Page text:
When the Taliban took control of Kabul in August 2021, the quick collapse of the former government caught many by surprise — although the insurgent group had made significant gains across the country once it was clear that all U.S. troops would leave.
Afghanistan is now facing one of the world’s worst humanitarian crises. The Afghan economy has no cash to pay salaries or buy food. Western aid has been suspended because the Taliban government includes designated terrorists. And millions of Afghans face acute malnutrition and starvation in the coming months. The Taliban lack capacity to manage these monumental challenges, but there is no clear alternative to their rule.
Afghanistan’s Crisis Requires a Coherent, Coordinated International Response
Over the past year, especially in recent months, the Taliban have made several missteps. The consequences are not a threat to their power in the short run but will damage their ability to govern as well as, potentially, their longer-term cohesion. Unfortunately, these missteps will harm the Afghan people much more, both directly and through their adverse impact on humanitarian aid.
U.N. Conference Highlights Global Unity but Limited Leverage Over the Taliban
Over a year and a half since the Taliban’s takeover of Afghanistan, not a single country has recognized its government. Yet, it has resulted in no change in Taliban behavior. The worst predictions of what Taliban rule could be like have come true, as the regime has implemented unprecedented restrictions on women amid a brutal humanitarian crisis. The situation is so bad that U.N. Secretary-General António Guterres convened a special conference in Doha, Qatar this week — with no Taliban representation — to discuss Afghanistan’s international isolation. While there were no tangible outcomes — evidence of how limited the international community’s leverage really is — it did demonstrate remarkable consensus on the imperative to help the Afghan people.
Taking a Terrible Toll: The Taliban’s Education Ban
Last month, a year after the Taliban banned Afghan girls from receiving secondary education, another school year began in Afghanistan — the only country in the world where girls are prohibited from going to school beyond the primary level. Since the Taliban’s August 2021 takeover, the group has sought to marginalize women and girls and erase them from virtually every aspect of public life. After a March 2022 ban on high school education, the Taliban also barred women from attending university at the end of last year. In a series of interviews with USIP, Afghan mothers, female students, schoolteachers, and university lecturers spoke of the terrible toll the Taliban’s actions have taken on their mental health.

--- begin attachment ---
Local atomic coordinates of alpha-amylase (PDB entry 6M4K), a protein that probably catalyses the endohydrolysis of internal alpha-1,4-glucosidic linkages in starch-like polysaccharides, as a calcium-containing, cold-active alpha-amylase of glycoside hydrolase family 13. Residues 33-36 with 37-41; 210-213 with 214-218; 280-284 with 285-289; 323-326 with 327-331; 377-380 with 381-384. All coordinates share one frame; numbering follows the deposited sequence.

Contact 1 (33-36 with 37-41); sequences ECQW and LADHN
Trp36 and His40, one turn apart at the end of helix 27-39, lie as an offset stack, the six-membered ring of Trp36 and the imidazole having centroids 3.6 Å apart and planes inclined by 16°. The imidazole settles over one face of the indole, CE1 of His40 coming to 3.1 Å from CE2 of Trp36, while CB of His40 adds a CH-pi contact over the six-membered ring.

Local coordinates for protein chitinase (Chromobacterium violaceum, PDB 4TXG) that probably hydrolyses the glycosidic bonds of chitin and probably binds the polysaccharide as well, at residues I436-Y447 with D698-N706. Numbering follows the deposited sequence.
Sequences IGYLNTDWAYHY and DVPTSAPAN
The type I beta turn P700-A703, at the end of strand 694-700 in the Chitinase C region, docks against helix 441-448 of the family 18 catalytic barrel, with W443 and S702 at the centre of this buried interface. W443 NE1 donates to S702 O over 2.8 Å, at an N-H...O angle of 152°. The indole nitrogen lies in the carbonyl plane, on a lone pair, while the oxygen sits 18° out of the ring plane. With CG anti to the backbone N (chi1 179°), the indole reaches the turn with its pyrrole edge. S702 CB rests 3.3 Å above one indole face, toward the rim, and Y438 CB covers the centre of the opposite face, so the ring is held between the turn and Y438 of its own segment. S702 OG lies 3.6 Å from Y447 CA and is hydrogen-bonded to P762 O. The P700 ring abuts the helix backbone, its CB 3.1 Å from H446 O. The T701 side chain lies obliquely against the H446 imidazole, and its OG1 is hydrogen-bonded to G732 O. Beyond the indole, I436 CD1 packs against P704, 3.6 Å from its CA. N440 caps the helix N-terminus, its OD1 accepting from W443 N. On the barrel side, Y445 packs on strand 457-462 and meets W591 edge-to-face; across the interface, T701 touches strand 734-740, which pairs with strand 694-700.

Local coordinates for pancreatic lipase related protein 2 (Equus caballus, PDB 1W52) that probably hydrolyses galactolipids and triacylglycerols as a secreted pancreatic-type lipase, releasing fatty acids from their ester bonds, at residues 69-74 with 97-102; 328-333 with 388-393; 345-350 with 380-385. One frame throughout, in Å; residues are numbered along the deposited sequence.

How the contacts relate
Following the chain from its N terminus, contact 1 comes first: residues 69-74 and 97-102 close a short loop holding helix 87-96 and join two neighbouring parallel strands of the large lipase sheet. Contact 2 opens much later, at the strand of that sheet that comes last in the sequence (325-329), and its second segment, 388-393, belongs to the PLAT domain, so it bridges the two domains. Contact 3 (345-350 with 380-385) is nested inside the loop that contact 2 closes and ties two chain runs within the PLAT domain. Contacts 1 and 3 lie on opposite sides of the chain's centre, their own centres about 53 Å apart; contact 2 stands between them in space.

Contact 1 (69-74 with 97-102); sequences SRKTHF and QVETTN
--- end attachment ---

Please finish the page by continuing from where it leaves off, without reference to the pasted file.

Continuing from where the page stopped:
Youth Advisory Council
Built upon the belief that youth bring significant and unique insight to peacebuilding, the U.S. Institute of Peace’s Youth Advisory Council (YAC) provides a mechanism through which USIP experts can benefit from youth perspectives and expertise. The YAC enables USIP staff to engage youth as partners, experts, and practioners while elevating youth voices and experience to the international level. The YAC contributes to USIP’s vision for an inclusive approach to peacebuilding. The Youth Advisory Council meets regularly to bring together youth thought leaders and peacebuilding experts committed to the Institute’s mission and activities.
Afghanistan Peace Efforts
Almost 20 years after the United States ousted the Taliban regime, the first direct peace talks between the Taliban and the Afghan government began in Doha, Qatar in September 2020. The Taliban, Afghan government, and international forces have fought to a deadly stalemate, with both battle deaths and civilian casualties near record highs in recent years.
Religious Women Negotiating on the Frontlines
In recent years, peace processes — such as the track 2 intra-Afghan negotiations — have shown that on both a moral and practical level, women’s inclusion is essential. Women’s involvement in peace processes increases their likelihood of success and longevity and can increase legitimacy. While more literature on women contributing to mediation and negotiation efforts is slowly being produced, little attention is currently being paid to the already existing work of women who employ their faith and mobilize religious resources for peacebuilding.